It’s been over two months since the wheels of my plane touched down on the tarmac of Sydney Kingsford International but in many ways I feel as if I haven’t truly landed yet. So much of this life is spent trying to communicate emotions, describe events, and have others better understand where we are coming from. Often during that exchange something remains uncommunicated and can’t quite be explained in full detail with the true weight or original purpose that the communicator seeks to convey no matter how genuinely he or she may try. Having spent thirty-eight days traveling the New Zealand countryside intent on exploring the vastness of creation while often in the company of no one but the creator himself. I would have to say New Zealand will forever remain a chapter of my life that is marked by grace and leave me striving to find larger words to articulate the impact that it has had on me as an individual. That impact has undoubtedly had a large influence on many of the decisions that I have made thus far in my life in Sydney. Truth be told heading into New Zealand I was intent on sitting before the Lord and letting him speak into my life and if you were to really press me before my departure I probably could have given you a few topics I would have expected him to touch on during my pilgrimage of sorts. What I imagined was that he would revisit many of “Tyler’s Greatest Hits” including the classics of  pride,idolatry,shame, and the my all time number one hit single insecurity.(sorry got carried away with that last analogy) As He tends to do so often God spoke very deliberately into specific areas that I have vainly attempted to concealed with  sheer busyness, youthful ambition, and sadly false humility. I begun this journey with a nagging pull towards Sydney knowing quite well that for some indiscernible reason I was meant for this place in this time and even when written out plainly on paper in pros and cons the pull was too strong to avoid the leap towards the southern hemisphere. As I begin to find my stride in Sydney and life takes hold with all its menial appointments and comings and goings I can’t seem to escape from this sense of purpose and true intent for this season of my life. After a few restless weeks my newfound sense of optimism slowly gave way to doubt, confusion, isolation, and ultimately resolving in complete surrender. I find that it is in these moments of true surrender, that which is often a still small voice becomes a thunderous shout. A transition has begun within me one that I can’t quite put into words just yet and to be honest may never be able to. For now I’m just fine with that. One thing I do have is a deep unexplainable peace about this season, my purpose which of course is to proclaim the glory of God revealed to man through the gospel of Christ. I may not have a pulpit just yet or the seminary degree to back my ministry but I am certain that I been beckoned to come and die. It is my earnest hope that through my death, His life might be made that much more glorious. In God’s graciousness I’ve had the distinct privilege of becoming apart of a beautiful missional community at a budding new church plant “White Horse Church.” I wish I could put into words what White Horse is but after typing and erasing this sentence three times I feel that their mission statement best sums up the heart behind WHC…With.For.Because.About.Jesus. After meeting with the lead pastor for a burger and three hours of discussion ranging from hermeneutics to urban-missional strategies I stood up thanked him for making time for me, slung my bag over my should and began to quietly weep joyful tears of gratitude as I walked home feeling for the first time that the long messy road from Rochester to Sydney made sense. That it was all worth it.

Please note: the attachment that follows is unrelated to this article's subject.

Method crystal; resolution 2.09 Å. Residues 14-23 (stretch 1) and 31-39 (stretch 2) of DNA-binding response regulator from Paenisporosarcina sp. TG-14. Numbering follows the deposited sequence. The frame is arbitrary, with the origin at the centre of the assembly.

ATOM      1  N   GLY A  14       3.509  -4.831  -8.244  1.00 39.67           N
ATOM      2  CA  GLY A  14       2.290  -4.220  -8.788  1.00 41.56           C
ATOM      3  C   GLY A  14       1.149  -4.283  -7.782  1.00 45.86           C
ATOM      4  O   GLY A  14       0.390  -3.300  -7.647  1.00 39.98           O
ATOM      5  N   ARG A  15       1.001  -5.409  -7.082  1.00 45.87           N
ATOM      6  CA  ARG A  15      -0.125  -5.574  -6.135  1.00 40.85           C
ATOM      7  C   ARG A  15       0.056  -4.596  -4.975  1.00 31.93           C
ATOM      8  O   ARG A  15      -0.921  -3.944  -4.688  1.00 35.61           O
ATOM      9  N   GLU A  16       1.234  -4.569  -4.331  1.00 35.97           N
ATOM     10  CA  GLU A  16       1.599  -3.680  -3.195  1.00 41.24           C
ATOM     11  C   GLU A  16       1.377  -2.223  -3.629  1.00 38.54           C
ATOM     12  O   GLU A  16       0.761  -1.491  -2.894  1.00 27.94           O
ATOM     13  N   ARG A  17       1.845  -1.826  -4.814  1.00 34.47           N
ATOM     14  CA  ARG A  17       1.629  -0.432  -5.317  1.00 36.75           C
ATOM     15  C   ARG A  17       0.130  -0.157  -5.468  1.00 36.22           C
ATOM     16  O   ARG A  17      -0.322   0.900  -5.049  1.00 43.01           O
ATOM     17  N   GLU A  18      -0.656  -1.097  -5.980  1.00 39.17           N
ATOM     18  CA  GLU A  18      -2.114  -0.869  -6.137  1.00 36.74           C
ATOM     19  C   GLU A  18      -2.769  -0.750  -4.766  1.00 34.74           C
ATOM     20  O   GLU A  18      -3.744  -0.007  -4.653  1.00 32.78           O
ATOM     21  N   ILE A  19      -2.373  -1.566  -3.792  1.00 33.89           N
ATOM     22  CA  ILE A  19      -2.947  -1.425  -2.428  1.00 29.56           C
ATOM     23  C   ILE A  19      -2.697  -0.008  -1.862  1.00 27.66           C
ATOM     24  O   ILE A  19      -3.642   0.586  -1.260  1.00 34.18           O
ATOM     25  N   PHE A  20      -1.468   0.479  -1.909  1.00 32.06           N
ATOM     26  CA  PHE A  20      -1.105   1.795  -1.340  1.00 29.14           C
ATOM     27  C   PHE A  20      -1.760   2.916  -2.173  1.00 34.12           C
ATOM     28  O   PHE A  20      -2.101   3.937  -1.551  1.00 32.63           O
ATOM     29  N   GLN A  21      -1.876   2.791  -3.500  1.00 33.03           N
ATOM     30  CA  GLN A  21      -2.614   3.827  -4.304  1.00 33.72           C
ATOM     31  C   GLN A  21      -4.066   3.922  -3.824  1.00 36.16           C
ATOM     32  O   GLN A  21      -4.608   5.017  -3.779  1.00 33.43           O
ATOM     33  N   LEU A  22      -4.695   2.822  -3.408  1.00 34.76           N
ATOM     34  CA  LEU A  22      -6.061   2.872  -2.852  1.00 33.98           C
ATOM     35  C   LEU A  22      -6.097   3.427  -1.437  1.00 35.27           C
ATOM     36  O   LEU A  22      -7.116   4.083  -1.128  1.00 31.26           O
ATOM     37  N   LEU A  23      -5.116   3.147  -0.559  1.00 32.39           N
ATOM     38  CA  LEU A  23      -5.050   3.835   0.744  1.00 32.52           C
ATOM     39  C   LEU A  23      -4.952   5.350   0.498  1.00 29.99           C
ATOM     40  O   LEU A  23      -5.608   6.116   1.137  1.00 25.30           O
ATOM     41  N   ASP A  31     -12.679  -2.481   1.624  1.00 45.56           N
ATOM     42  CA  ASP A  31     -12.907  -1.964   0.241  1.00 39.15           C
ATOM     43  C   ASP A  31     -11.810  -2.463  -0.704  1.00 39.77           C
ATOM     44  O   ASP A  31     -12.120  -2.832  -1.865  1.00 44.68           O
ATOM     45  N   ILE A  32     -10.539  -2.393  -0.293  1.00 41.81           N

So here I stand half a world. Another new beginning…chasing that still small voice till once more it becomes a thunderous shout.